ICD-10: Practices Should Focus on Just 3 Things
There is a lot of advice out there on making the transition to ICD-10.
Your medical practice may already have taken some of this advice and you are well on the way to readiness for I-10. But if you’ve not done anything yet for the transition, this article is for you. I’ve distilled all the blah-blah-blah down into three easy steps that any practice can follow to embrace the change.
1. Do You Need More Software Support?
There is no question that most everything hinges on your EMR and billing system’s management of ICD-10. Your vendor may say the system is I-10 ready, but what does that really mean?
Ask your vendor these questions:
- Are ICD-10 codes available in the system now? If not now, when?
- Can the providers and staff rehearse using I-10 inside the system by dual coding and assigning both an ICD-9 and an ICD-10 to services without having the I-10 drop to the claim?
- What support, if any, does the system give for choosing the right ICD-10? Is there any type of translator or crosswalk between I-9 and I-10?
- After October 1, 2015, will the software have the ability to use an I-10 or crosswalk from 10 to 9 if the payer does not accept 10? It should! Physicians and coders/billers should not have to look at the patient’s payer of record to decided which one to use, nor should they require you to change the I-10 to I-9 on the back end. It is very doable for software to crosswalk from 10 to 9 for you.
If the software supports getting to the most specific ICD-10 possible, not just picking the first one that vaguely matches, choosing the I-10 should be straightforward. If your software does nothing more than save the I-10 codes you choose to a favorites or a pick list, then you will need a standalone piece of software called an “encoder.” Hospitals and mega practices have been using encoders for years to help navigate the maze of Medicare local and national rules.
Practices without sufficient support from their EMR/Billing software will need an encoder that can not only suggest possibilities for ICD-10 codes, but can also assist in finding the right code from a series of words algorithmically ordered. (If you want to know which encoder is my particular favorite, send me an email at email@example.com.) Encoders also usually have additional benefits that your billing software or claims scrubber may not have such as CCI edits, modifier rules, global period and wRVU information.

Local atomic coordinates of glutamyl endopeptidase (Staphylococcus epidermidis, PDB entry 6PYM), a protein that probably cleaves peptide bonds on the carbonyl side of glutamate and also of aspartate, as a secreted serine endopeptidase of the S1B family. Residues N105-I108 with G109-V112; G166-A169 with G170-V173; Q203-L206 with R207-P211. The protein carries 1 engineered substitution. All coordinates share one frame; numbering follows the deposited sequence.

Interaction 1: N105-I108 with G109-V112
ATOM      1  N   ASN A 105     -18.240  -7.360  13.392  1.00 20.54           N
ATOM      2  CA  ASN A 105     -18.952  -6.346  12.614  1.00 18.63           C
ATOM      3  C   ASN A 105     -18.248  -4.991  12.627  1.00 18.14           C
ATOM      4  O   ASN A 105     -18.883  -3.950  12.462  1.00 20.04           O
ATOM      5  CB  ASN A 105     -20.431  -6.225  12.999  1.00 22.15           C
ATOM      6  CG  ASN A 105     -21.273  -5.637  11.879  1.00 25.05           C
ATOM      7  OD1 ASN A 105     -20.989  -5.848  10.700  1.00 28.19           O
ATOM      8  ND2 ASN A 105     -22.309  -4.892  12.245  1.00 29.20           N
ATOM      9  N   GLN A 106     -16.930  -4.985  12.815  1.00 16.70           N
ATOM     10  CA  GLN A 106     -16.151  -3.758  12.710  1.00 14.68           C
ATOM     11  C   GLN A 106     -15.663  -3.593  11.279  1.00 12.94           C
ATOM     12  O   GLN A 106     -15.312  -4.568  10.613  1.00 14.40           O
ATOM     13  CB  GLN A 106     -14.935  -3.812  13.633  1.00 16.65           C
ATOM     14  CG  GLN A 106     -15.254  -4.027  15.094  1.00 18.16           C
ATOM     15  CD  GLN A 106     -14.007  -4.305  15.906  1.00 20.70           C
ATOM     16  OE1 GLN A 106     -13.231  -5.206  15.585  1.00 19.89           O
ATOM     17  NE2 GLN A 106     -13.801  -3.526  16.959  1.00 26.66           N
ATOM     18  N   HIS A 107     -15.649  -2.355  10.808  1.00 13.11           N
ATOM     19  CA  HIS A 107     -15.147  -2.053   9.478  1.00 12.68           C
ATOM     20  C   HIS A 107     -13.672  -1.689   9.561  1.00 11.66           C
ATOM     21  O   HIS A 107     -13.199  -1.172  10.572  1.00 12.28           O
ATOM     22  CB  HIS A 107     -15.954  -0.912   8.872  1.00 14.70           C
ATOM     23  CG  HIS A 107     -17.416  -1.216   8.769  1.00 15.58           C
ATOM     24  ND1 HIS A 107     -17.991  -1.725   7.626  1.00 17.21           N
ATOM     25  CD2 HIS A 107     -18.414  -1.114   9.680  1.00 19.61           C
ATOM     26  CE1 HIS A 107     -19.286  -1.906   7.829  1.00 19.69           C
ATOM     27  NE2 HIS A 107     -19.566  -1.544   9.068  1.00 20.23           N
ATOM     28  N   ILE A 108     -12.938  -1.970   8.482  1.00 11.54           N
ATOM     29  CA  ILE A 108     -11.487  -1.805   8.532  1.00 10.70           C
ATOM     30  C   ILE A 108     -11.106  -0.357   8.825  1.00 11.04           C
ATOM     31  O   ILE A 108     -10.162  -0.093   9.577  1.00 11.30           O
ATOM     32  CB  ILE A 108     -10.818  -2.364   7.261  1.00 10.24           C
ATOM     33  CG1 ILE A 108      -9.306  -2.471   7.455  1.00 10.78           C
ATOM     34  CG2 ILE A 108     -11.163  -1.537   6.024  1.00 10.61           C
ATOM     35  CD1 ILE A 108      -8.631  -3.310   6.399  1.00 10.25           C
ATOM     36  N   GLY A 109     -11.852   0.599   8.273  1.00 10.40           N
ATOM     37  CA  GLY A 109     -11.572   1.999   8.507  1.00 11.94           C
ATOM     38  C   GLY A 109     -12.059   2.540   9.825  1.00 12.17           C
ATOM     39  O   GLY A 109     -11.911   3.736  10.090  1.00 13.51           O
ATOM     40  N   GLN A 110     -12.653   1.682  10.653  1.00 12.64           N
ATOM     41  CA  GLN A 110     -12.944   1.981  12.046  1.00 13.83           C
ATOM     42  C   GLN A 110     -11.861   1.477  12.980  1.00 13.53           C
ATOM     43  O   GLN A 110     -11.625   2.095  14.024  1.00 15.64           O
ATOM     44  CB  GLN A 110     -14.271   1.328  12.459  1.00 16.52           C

Example of the drilling down to the correct I-10 diagnosis assisted by an encoder:
- Which bone? Which part of the bone? Laterality?
- Type of fracture? Open, closed, displaced, non-displaced?
- Encounter? Initial, Subsequent, Sequela?
- External cause?
- Associates diagnoses, conditions?
2. Could Documentation Be Brushed Up?
In hospitals, entire teams of people (Clinical Documentation Improvement staff, usually nurses) are dedicated to making sure that the documentation can support the specificity of the I-10 code chosen. This is especially important for the hospital side of reimbursement.
In the hospitals there are often silos between the service providers and the coding review and billing staff. In practices, we have the good fortune to be able to reflect on the documentation once the I-10 code is chosen, and clarify the documentation on the spot if needed.
Some easy ways to make sure your documentation is as complete as possible to support the I-10 code are:
- Think of MEAT when you document. Every condition in your documentation should be described as Monitored, Evaluated, Assessed and/or Treated. If the patient has an existing diagnosis that you did not address during the visit, don’t put it in the documentation or on the claim.